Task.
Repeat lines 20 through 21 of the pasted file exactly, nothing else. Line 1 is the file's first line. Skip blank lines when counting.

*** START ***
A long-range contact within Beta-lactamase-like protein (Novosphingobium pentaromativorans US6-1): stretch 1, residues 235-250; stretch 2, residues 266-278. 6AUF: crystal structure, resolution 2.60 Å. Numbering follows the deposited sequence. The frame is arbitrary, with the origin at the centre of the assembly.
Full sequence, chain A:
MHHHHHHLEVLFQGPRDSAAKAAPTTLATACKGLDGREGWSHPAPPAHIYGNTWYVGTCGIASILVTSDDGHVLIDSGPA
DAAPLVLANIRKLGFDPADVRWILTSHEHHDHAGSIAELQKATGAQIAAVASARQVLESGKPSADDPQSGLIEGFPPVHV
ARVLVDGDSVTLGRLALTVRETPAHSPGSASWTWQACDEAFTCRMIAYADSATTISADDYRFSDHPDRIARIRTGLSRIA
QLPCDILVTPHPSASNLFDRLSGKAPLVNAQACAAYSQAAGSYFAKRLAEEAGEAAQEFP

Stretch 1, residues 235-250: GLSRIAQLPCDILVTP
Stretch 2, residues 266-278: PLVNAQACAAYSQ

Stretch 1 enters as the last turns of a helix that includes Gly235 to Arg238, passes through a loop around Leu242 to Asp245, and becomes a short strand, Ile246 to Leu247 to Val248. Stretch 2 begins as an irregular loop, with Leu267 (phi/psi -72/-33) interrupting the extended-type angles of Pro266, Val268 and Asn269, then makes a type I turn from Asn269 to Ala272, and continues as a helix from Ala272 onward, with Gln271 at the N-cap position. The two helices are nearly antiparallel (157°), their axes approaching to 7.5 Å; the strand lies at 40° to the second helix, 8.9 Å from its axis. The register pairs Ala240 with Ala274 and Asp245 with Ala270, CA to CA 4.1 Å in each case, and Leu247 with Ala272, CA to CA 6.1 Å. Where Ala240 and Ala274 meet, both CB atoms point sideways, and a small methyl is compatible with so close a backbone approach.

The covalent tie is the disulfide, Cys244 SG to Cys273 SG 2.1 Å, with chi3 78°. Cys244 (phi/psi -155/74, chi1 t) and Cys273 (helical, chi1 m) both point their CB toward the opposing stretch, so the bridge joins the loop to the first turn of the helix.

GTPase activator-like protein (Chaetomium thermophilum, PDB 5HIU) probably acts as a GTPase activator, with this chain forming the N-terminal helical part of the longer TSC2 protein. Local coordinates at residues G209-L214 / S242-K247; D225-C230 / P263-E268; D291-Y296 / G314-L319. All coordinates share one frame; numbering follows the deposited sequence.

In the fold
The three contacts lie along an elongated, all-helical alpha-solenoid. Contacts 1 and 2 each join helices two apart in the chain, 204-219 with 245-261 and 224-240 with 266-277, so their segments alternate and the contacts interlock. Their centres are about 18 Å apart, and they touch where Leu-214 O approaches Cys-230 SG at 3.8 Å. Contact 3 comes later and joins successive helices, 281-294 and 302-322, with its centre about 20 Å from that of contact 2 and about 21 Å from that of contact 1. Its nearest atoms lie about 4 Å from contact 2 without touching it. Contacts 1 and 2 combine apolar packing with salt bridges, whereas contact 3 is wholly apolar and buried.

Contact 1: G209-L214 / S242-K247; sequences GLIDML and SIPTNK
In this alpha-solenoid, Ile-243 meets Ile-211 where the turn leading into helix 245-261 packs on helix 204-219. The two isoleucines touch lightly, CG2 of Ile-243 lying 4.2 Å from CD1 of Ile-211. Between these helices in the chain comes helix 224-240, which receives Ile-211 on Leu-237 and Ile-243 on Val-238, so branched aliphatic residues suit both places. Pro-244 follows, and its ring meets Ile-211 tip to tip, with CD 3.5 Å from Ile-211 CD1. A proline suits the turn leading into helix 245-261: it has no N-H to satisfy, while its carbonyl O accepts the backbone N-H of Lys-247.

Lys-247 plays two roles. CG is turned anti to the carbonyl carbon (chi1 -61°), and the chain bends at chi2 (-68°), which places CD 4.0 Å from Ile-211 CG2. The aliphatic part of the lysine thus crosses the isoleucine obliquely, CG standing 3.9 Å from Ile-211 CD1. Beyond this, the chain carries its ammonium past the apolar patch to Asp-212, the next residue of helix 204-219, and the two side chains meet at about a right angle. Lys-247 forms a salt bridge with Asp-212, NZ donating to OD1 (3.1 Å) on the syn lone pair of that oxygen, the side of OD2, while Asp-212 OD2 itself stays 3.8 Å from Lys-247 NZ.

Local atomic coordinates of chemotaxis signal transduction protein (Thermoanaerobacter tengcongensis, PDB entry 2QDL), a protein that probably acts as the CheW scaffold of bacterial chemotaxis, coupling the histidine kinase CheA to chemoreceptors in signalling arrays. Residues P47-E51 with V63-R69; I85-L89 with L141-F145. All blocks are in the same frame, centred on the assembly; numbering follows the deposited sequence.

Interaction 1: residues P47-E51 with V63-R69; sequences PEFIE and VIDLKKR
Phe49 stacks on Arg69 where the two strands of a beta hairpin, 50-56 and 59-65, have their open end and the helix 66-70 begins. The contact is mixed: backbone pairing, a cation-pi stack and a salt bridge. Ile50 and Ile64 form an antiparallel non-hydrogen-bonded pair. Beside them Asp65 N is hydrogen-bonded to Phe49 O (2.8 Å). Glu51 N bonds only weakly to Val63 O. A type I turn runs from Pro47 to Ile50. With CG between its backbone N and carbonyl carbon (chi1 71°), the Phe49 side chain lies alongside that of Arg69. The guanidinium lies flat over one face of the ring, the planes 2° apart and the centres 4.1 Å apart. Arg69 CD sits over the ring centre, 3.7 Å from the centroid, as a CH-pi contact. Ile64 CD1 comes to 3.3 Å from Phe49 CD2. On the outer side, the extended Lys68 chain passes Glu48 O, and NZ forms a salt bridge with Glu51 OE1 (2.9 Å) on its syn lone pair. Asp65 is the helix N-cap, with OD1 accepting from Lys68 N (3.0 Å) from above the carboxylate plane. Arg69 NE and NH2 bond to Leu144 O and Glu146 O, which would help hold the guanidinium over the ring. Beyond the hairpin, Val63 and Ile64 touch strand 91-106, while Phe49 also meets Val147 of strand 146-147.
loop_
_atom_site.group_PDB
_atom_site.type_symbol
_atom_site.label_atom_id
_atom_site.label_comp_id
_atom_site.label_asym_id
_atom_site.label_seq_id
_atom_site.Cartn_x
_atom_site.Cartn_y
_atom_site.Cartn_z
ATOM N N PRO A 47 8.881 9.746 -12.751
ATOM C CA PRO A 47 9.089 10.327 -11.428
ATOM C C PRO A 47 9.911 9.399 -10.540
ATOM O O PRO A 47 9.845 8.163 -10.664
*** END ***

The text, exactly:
loop_
_atom_site.group_PDB